Alum used writing to help students during pandemic

Glenda Moton urged her students to write about their hopes and fears during the pandemic.

By Mike Kilen
GCU News Bureau

Glenda Moton feared returning to the classroom last year and shared that in a professional development seminar, when teachers were asked for their hopes and fears.

She later wondered why nobody asks the students.

That launched an idea for the Grand Canyon University alumna.

When Moton returned to the classroom at North Miami Senior High School in Florida, she wrote two words on her whiteboard: “Hopes and Fears.”

The students quickly put pen to paper.

They wrote about fears of losing a family member, financial stability, suicide, depression and isolation, and hopes of returning to normalcy. Their ninth-grade Honors English and Pre-International Baccalaureate class writing project became a self-published book, “Hopes and Fears: Learning Academically in a COVID-19 Environment,” available on Amazon.

Student Lee-Yahna Lawson wrote: “I fear that I might die or someone close to me might die from this virus.”

“They laid out their feelings. This has taken a toll on all of us, teachers, parents, administrators and students. I was losing kids, and by that I mean academically. Some kids just stopped coming to school,” Moton said, looking back on the school year that recently ended.

“It was an interesting year but a positive one because of this.”

The writing project created media interest in South Florida and was recently featured in the Miami Herald, the local National Public Radio affiliate and on Miami TV news.

“One student wrote about how her mother was laid off and had no income but somehow the bills got paid, and her faith got her through. Another young lady didn’t like to express her feelings but saw others do it, so thought she could do it as well,” Moton said. “One went without food for the day.

“Those are moments as a teacher that just hit you.”

As they wrote, the students felt relief.

Student Hugens Jnlouis told WSVN’s 7News: “Once you write it down or talk about it, you feel like a weight is lifted off your shoulders.”

Moton, 66, also knew about the weight of the pandemic. She was worried that she was in the vulnerable category for getting COVID. But she harkened back to her own youth for a way to ease her anxiety and those of her students.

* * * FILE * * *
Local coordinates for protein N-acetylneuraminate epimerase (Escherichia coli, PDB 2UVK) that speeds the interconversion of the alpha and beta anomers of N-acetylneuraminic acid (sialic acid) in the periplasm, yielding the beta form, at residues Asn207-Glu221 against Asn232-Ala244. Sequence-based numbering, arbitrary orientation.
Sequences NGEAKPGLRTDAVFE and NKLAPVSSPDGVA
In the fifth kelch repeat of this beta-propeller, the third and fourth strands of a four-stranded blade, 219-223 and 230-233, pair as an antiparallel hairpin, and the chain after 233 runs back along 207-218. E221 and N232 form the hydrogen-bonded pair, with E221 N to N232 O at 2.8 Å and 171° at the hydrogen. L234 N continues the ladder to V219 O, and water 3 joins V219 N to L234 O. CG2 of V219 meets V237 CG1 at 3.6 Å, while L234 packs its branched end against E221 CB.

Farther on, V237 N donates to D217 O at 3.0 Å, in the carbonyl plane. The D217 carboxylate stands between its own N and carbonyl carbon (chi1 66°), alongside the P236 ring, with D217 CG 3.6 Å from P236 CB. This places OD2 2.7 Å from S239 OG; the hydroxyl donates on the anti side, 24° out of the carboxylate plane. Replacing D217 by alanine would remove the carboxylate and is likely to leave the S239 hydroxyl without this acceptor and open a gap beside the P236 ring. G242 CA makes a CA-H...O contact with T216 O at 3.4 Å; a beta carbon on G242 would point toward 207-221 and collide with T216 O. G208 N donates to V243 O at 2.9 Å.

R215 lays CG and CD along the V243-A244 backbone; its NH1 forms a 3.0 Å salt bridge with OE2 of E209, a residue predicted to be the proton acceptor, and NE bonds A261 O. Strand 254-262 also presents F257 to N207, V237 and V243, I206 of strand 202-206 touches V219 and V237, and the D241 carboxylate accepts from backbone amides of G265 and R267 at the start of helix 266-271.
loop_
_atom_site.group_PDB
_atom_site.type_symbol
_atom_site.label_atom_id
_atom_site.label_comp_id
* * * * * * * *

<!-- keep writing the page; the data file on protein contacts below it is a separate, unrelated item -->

“Writing is a form of therapy for all of us. When I was growing up I had those little journals with the lock on them,” she said. “It is like releasing anxiety. When they reflect back and how they were able to conquer those circumstances it makes a big difference.”

Moton earned her master’s degree in Curriculum and Instruction from GCU in 2010 and has been a teacher for 21 years.

She is using what she learned at GCU to follow-up the book project with a curriculum guide for teachers next year in her new role as a critical support specialist. Its goal is to ensure that teachers meet the needs of all students who have been affected by the pandemic – mentally, emotionally, physically and spiritually — by using techniques such as creative writing, journaling and meditation.

GCU graduates shined on the front lines at schools across the country and recently wrapped up a trying year.

“The College of Education has seen our educators across the nation face unsurmountable stress, uncountable and unforeseen challenges and the need to turn on a dime to support all of our learners from all backgrounds,” said COE Assistant Dean Emily Pottinger. “Glenda Moton is a perfect example of what our COE graduates bring to the table and why we hold our teachers and educational leaders in the highest regard.”

Moton typifies that COE spirit. She paid for publishing of the book out of her own pocket, and all proceeds go toward scholarships for the students.

What she saw develop inspired her, the ways students were able to express sorrow and anxiety but also empathy and hope.

“The students feel accomplished, they said they feel better about themselves,” Moton said. “They are happy to be a published author.”

A teacher lives to make that kind of impact, she said, helping students who had been shut down and shut off from others emerge to express what they feel again.

“Teaching is about that human connection,” she said.

The students signed each other’s copies of the book, which Moton described as proof of what they had all endured – and could write about.

Grand Canyon University senior writer Mike Kilen can be reached at [email protected] or at 602-639-6764.


Related content:

GCU Today: GCU didn’t let pandemic stop teaching practicums

GCU Today: GCU initiative facilitates the L.E.A.P. into teaching

GCU Today: How GCU remains one of largest sources of teachers


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